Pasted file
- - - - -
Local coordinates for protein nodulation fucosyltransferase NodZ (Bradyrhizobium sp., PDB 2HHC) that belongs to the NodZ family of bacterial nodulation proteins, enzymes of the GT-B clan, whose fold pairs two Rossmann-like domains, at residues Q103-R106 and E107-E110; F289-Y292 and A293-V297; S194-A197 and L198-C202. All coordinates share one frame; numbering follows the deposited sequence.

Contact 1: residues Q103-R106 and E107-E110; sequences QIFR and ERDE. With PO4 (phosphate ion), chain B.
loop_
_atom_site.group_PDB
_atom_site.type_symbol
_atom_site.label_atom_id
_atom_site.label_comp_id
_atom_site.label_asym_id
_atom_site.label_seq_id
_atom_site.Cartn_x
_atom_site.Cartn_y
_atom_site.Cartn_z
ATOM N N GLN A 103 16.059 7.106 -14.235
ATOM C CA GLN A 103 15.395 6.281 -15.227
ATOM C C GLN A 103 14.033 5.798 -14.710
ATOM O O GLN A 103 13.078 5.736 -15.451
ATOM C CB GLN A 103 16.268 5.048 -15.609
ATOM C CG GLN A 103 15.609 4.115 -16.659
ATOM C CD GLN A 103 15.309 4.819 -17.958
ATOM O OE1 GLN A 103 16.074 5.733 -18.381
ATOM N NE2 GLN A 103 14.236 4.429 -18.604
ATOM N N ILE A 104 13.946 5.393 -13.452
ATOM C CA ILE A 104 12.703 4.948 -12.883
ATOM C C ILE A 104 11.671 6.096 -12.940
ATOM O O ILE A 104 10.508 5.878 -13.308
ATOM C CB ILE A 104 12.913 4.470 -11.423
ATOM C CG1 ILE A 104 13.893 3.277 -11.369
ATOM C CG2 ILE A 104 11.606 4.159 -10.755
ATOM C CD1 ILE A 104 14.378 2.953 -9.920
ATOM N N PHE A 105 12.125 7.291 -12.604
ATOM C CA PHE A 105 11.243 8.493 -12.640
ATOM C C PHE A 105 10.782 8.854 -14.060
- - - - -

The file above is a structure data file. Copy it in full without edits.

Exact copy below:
Local coordinates for protein nodulation fucosyltransferase NodZ (Bradyrhizobium sp., PDB 2HHC) that belongs to the NodZ family of bacterial nodulation proteins, enzymes of the GT-B clan, whose fold pairs two Rossmann-like domains, at residues Q103-R106 and E107-E110; F289-Y292 and A293-V297; S194-A197 and L198-C202. All coordinates share one frame; numbering follows the deposited sequence.

Contact 1: residues Q103-R106 and E107-E110; sequences QIFR and ERDE. With PO4 (phosphate ion), chain B.
loop_
_atom_site.group_PDB
_atom_site.type_symbol
_atom_site.label_atom_id
_atom_site.label_comp_id
_atom_site.label_asym_id
_atom_site.label_seq_id
_atom_site.Cartn_x
_atom_site.Cartn_y
_atom_site.Cartn_z
ATOM N N GLN A 103 16.059 7.106 -14.235
ATOM C CA GLN A 103 15.395 6.281 -15.227
ATOM C C GLN A 103 14.033 5.798 -14.710
ATOM O O GLN A 103 13.078 5.736 -15.451
ATOM C CB GLN A 103 16.268 5.048 -15.609
ATOM C CG GLN A 103 15.609 4.115 -16.659
ATOM C CD GLN A 103 15.309 4.819 -17.958
ATOM O OE1 GLN A 103 16.074 5.733 -18.381
ATOM N NE2 GLN A 103 14.236 4.429 -18.604
ATOM N N ILE A 104 13.946 5.393 -13.452
ATOM C CA ILE A 104 12.703 4.948 -12.883
ATOM C C ILE A 104 11.671 6.096 -12.940
ATOM O O ILE A 104 10.508 5.878 -13.308
ATOM C CB ILE A 104 12.913 4.470 -11.423
ATOM C CG1 ILE A 104 13.893 3.277 -11.369
ATOM C CG2 ILE A 104 11.606 4.159 -10.755
ATOM C CD1 ILE A 104 14.378 2.953 -9.920
ATOM N N PHE A 105 12.125 7.291 -12.604
ATOM C CA PHE A 105 11.243 8.493 -12.640
ATOM C C PHE A 105 10.782 8.854 -14.060